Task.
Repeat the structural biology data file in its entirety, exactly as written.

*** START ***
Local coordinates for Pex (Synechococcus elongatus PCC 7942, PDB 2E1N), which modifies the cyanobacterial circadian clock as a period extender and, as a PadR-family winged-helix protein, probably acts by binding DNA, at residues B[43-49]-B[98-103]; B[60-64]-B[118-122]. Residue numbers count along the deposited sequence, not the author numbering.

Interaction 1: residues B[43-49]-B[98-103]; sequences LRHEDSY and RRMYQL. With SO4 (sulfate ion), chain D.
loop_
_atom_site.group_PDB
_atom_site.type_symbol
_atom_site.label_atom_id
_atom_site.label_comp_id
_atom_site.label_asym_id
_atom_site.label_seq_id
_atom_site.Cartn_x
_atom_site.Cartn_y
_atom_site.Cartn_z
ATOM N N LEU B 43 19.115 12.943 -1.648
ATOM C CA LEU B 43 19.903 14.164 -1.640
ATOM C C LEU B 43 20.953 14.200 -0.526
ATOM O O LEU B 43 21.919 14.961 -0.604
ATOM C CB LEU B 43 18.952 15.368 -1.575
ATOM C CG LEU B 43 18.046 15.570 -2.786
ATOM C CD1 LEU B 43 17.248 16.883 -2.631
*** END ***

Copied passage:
Local coordinates for Pex (Synechococcus elongatus PCC 7942, PDB 2E1N), which modifies the cyanobacterial circadian clock as a period extender and, as a PadR-family winged-helix protein, probably acts by binding DNA, at residues B[43-49]-B[98-103]; B[60-64]-B[118-122]. Residue numbers count along the deposited sequence, not the author numbering.

Interaction 1: residues B[43-49]-B[98-103]; sequences LRHEDSY and RRMYQL. With SO4 (sulfate ion), chain D.
loop_
_atom_site.group_PDB
_atom_site.type_symbol
_atom_site.label_atom_id
_atom_site.label_comp_id
_atom_site.label_asym_id
_atom_site.label_seq_id
_atom_site.Cartn_x
_atom_site.Cartn_y
_atom_site.Cartn_z
ATOM N N LEU B 43 19.115 12.943 -1.648
ATOM C CA LEU B 43 19.903 14.164 -1.640
ATOM C C LEU B 43 20.953 14.200 -0.526
ATOM O O LEU B 43 21.919 14.961 -0.604
ATOM C CB LEU B 43 18.952 15.368 -1.575
ATOM C CG LEU B 43 18.046 15.570 -2.786
ATOM C CD1 LEU B 43 17.248 16.883 -2.631